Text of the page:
Second Opinion by Neal Ronaghan:
I didn’t expect to walk away from Runner3 so disappointed. I hold Runner2 as one of my favorite games in recent memory (I gave it a 10/10 at launch!) and Runner3, while still fun in spurts, tore down so much of what I loved about the previous game. The biggest problem is in the cruel, “gotcha!” level design. Obstacles appear almost out of thin air. Camera shifts hide enemies. Platforms inexplicably fall. Levels stopped being fun rhythmic experiences and quickly turned into rote memorization. Making it worse, the longer levels and singular mid-level checkpoint make it so that the repetition gets exasperated as you redo chunks of levels after getting continually goosed by out-of-nowhere enemies and barriers. It’s positively maddening.
The saving grace for the levels is that I found that the Hero Quests added some fun replayability. Three characters are hidden in each world, each asking for you to find three items in other levels, all leading up to unlocking a character. This emphasized the better aspects of the level design - the criss-crossing alternate paths and relative malleability. Searching for those unlockables is fun because they mostly didn’t emphasize perfect play; all you have to do is get to the item by any means necessary. They were shorter chunks of the too-long levels that you had to get through.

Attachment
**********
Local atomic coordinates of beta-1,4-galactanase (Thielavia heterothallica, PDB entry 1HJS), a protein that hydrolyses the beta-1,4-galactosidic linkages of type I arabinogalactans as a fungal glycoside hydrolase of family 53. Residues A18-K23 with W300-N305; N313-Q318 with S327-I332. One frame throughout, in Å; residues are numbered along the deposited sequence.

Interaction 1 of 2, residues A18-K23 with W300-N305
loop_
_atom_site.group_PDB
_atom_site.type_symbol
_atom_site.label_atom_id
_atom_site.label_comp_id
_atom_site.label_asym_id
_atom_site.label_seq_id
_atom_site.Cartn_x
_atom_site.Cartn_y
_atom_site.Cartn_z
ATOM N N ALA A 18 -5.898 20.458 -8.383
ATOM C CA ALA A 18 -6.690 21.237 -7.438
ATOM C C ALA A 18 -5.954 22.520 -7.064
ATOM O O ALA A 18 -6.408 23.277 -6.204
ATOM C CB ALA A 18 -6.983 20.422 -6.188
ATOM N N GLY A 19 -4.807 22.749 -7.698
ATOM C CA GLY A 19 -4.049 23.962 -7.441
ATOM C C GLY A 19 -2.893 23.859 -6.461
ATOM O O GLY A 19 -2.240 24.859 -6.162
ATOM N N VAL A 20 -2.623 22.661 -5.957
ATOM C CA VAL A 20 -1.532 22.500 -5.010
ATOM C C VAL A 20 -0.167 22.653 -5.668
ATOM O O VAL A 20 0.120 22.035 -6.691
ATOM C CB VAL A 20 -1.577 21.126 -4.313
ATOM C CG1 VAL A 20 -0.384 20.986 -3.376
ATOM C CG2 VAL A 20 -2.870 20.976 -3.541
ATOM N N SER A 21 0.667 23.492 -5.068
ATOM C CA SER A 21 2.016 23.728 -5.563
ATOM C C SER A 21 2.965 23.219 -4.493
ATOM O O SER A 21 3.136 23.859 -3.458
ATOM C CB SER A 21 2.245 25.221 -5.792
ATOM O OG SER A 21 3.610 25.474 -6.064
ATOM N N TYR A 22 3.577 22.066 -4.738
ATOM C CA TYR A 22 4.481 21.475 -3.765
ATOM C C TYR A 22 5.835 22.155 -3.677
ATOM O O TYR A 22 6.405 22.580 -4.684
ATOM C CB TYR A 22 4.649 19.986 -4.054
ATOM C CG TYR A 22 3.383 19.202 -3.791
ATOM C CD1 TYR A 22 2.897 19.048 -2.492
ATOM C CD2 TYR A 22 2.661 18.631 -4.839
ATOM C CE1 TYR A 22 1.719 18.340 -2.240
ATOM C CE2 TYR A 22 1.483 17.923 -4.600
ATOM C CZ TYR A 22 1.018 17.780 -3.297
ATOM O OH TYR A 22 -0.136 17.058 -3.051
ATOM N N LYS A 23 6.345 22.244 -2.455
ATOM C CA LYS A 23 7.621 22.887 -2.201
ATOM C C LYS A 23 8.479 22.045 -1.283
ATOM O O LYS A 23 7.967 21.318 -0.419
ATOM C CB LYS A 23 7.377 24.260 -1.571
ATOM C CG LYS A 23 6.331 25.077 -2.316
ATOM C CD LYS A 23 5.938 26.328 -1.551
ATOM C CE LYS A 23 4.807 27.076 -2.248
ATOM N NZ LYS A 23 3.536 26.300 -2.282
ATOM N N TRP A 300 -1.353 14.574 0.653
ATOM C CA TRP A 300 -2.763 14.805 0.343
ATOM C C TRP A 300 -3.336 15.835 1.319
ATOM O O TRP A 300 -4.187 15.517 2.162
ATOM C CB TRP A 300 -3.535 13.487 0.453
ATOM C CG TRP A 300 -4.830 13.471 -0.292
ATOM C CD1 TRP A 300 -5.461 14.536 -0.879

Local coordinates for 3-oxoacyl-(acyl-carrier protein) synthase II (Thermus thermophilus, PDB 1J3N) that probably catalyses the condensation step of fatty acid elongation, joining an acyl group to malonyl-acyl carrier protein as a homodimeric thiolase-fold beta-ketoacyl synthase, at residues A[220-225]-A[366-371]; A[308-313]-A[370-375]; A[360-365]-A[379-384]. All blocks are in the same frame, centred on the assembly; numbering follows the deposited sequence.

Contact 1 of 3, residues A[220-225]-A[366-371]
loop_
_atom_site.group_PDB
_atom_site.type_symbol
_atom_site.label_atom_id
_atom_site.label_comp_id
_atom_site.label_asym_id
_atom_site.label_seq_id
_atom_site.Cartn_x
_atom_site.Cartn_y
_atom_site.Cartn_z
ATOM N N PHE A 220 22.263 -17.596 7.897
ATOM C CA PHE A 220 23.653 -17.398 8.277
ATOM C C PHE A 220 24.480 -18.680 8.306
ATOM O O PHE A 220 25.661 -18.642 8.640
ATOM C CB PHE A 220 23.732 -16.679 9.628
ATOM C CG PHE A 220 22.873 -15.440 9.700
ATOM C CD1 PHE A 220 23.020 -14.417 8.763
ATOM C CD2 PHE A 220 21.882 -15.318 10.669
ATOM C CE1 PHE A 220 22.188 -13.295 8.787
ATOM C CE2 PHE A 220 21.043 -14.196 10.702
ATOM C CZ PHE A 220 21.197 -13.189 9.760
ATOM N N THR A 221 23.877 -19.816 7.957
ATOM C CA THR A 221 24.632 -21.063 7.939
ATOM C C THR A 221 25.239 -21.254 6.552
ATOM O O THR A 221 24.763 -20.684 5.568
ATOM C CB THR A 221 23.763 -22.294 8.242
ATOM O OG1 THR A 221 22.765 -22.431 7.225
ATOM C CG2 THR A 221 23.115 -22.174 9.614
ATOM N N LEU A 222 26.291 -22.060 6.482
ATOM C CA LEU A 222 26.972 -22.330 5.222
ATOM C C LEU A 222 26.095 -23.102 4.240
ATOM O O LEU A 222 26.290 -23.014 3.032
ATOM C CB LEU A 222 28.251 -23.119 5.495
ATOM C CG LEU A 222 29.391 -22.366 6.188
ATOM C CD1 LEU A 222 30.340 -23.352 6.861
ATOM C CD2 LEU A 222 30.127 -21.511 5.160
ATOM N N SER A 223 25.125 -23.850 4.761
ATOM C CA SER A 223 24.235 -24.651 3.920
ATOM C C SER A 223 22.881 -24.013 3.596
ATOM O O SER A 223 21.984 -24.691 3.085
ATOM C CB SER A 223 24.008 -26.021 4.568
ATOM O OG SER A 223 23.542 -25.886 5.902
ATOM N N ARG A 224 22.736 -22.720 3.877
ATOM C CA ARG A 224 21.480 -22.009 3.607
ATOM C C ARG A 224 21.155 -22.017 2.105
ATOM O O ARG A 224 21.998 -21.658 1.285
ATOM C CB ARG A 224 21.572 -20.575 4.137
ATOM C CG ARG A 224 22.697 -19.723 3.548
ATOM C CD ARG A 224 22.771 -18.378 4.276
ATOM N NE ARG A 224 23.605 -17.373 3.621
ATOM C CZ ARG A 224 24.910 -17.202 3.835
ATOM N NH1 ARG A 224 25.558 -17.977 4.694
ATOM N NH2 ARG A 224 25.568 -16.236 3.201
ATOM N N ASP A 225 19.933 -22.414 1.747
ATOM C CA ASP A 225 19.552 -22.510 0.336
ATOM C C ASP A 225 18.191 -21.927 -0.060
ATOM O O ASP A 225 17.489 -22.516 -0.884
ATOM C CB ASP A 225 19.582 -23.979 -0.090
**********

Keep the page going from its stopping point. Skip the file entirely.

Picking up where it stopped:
I wanted to love Runner3, but it’s too frustrating of an experience to ascend to any higher commendation. I’m confused as to how the response to the eminently accessible Runner2 was to make its sequel bitterly hard with no recourse. My enjoyment was consistently interrupted by too much frustrating repetition, an aspect that soiled my affection for the overall style and excellent character selection (Dave, Shovel Knight, Charles Martinet, and Eddie Riggs!). The only people I’d wholeheartedly recommend this game to are the ones who thought Runner2 was too easy. This one’s for you. It sure as hell isn’t for those who want a gentler stroll or don’t have experience with the series.